and the dreaded typhus fever which
has desolated Serbia. According to
Doctor Burri, the daily meat ration
in the Swiss army has already been
partly replaced by cheese, with excel
lent results.
Question of Tongue.
Some amount of confusion is caused
by the pronunciation of the name of
the town Kuprulu, or Veles, in Mace
donia. The difference in nomencla
ture is attributable to the conflict of
tongues. Kuprulu. Koprulu or Ku
prili. is the Turkish equivalent of the
Bulgarian Yalesa and the Greek Ve
lissa, all of which refer to the same
town in the vilayet (as it was under
Turkish rule) of Saloniki. The ancient
Greek historian Polybius speaks of
the town of Bylazors, and it is be
lieved that the Bulgarian and modern
Greek names are corruptions of this.
The Turkish form, with slight modifi
cation. is the cognomen of a family
of statesmen who flourished from the
sixteenth to the eighteenth centuries.
—London Chronicle.
Surely a Soft Snap.
Young Guide—“ Jimmy, I’ve struck
the sottest snap you ever see. Dts here
ole man is deaf and blind, an’ he hires
me to take him to prayer meetin’ every
night, an’ he don't know no better than
to give me a dollar to put in de poor
box afore we leaves de house. So what
does i do but walk de old guy down to
de t'eater, an' i buys two tickets, an’
lie sits t rough de whole performance,
an ne don t kno.v no ditlerence.”—
Consist ng of Minute Droplets of Fat,
It Throws Back Rays in Every
One is often apt to forget that color
is merely a reflection of light, and
that anything which reflects light per
fectly will be the color of that light.
The most nearly perfect form to re
flect is a sphere. The moon is bright
because it reflects the sun. The earth
is bright for the same reason, » s one
can see at the time of new moon,
when the part of the moon hidden
from the sun by the earth shines faint
ly from reflected earth light.
Milk is like a collection of moons.
It is a liquid filled with minute drop
lets of fat. each of them a perfect
sphere. When the light strikes these,
it is reflected at every angle, reflect
ed on to other droplets of fat and by
them reflected on and on. until from
every point in the milk the white light
that strikes on the outside is re
Think of marbleß made of looking
glass, but so small that several thou
sand could be put on the head of a
pin, and you will see the reason foi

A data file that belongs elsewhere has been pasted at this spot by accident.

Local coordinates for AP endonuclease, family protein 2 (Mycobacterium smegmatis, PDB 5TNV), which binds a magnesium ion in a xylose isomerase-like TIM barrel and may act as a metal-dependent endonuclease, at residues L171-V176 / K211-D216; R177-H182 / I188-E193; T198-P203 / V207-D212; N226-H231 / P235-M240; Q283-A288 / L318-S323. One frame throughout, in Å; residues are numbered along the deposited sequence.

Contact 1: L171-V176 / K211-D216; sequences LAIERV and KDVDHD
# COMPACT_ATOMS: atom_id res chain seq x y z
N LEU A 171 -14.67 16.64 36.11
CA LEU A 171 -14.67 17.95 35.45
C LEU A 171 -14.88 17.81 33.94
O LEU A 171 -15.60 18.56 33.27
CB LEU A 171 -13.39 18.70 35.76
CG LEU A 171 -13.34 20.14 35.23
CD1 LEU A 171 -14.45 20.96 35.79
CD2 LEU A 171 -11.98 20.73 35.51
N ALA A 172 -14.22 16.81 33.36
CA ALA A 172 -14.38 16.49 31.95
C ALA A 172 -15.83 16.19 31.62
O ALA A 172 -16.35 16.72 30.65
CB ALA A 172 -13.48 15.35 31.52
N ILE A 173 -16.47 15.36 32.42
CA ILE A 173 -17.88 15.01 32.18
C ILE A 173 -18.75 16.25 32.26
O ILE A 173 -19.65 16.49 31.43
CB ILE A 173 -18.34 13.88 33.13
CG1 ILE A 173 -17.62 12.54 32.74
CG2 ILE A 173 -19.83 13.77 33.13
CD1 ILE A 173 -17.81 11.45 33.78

the reflection, or the white color of
When. In the case of milk, the num
ber of these little reflecting drops
grows smaller, then the light Is not re
flected so much, and the liquid grows
more transparent. Absence of full re
flection makes milk less white, or, in
a sense, more bluish, as the semitrans
parency of air makes blue sky, and of
water blue sea.
Revolutionary Sage Said to Have Been
the Pioneer in Campaigns for
Public Health-
Ft has been mentioned as an Inter
esting fact that the success of cam
paigns for public health from time
to time have been largely due to the
fucllity of leaders in putting their
thought into epigrams. Franklin wus
a pioneer with his “Public health is
public wealth."
Disraeli coined the phrase. "The
care of the public is the first duty of
a statesman.” and Gladstone said:
“In the health of the people lies the
strength of the nation.”
Our modern "Swat the fly" and “Bat
the rat" are briefly characteristic of
the time and probably more effective
than their more elegant predecessors.
The latest claimant to popular favor
seems to be "The health and happi
ness of the people are paramount to
every issue." This epigram haß been
done into a button to be carried In
To Keep Moths Away.
Blotting paper saturated with tur
pentinc and placed in drawers when
clothing is stored is of great service in
keeping moths away.
Optimistic Thought.
Honor is gold, but gold and sllvei
are not honor.
The Rising Generation.
"I'm afraid that youngster of mine
was born with the instincts of a round
er. The graphophone must play and
the nurse dance or he won't eat his
“Is It possible?”
“Yes; think of a mere infant insist
ing on cabaret features with his
meals.”—Louisville Courier-Journal
Preparing Snails for Market.
The food provided for snails in cap
tivity consists mainly of lettuce, eu
dlve. cabbage, dandelion leaves and
chopped kohlrabi. These vegetables
are raised on a considerable scale for
this purpose. The food Ib laid upon
the moss, and caie must be taken to
remove all portions of decayed food
and other undesirable matter—a pre
caution essential to the health of the
Robbed of His Choice.
A taxicab chauffeur furnished the
text for this anecdote:
Having run over and killed a num
ber of people, and presented his com
pany with a number of lawsuits, he
was finally discharged for reckless
driving. He then became a motor
man on a trolley line, but did not take
kindly to the new work. One day
as ha was grumbling over his fallen
fortunes a friend said:
"Oh. what's the matter with you?
Can't you run down just as many peo
ple as ever?"
"Yes," said the former chauffeur,
I can, but formerly I could pick and
Between Friends.
"Say, old chap, you're a good friend
of mine, aren’t you?”
“Sure. And you’re a good friend of
mine, aren’t you?”
“Sure. And. say, I want to borrow
ten dollars.”
"Quiet. Major, quiet. Listen. So
do 1, and if you can find anybody with
a few bucks to spare, let me know,
will you.”—judga.